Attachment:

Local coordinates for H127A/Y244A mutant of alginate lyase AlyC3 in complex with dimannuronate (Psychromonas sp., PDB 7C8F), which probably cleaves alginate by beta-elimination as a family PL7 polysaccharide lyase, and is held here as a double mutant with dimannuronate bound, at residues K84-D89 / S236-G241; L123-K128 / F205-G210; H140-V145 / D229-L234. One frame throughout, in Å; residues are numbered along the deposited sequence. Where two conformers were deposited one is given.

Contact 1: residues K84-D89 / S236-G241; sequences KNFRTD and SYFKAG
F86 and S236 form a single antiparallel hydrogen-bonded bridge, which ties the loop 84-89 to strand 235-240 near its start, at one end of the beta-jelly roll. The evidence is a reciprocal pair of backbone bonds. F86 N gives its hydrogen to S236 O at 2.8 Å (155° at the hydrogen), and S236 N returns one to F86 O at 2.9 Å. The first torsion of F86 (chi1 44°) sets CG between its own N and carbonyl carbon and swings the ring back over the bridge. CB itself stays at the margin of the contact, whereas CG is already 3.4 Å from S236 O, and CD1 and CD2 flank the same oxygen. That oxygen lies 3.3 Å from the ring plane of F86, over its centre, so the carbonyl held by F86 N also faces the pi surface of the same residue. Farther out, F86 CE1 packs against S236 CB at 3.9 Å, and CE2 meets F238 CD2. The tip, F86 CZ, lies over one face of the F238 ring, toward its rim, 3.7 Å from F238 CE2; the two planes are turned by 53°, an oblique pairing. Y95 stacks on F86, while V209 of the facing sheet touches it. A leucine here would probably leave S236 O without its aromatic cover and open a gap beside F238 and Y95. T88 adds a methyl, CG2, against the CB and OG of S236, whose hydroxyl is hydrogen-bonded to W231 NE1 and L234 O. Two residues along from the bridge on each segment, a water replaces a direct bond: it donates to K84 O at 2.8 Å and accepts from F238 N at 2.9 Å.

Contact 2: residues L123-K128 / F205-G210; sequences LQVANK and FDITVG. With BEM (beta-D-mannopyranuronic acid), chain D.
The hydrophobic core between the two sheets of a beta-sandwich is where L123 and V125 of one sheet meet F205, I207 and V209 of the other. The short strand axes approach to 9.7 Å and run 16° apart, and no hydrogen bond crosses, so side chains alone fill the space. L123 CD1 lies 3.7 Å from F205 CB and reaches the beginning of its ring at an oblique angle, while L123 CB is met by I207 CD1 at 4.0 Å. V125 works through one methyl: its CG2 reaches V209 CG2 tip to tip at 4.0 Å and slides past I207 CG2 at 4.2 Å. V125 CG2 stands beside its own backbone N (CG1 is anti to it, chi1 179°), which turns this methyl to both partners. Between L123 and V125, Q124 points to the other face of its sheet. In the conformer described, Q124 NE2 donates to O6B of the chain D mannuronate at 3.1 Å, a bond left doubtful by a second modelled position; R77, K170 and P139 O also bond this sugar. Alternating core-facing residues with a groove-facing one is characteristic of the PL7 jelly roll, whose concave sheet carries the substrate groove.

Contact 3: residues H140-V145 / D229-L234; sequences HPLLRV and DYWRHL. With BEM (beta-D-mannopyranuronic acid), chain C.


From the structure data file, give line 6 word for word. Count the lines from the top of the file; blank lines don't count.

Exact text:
Contact 3: residues H140-V145 / D229-L234; sequences HPLLRV and DYWRHL. With BEM (beta-D-mannopyranuronic acid), chain C.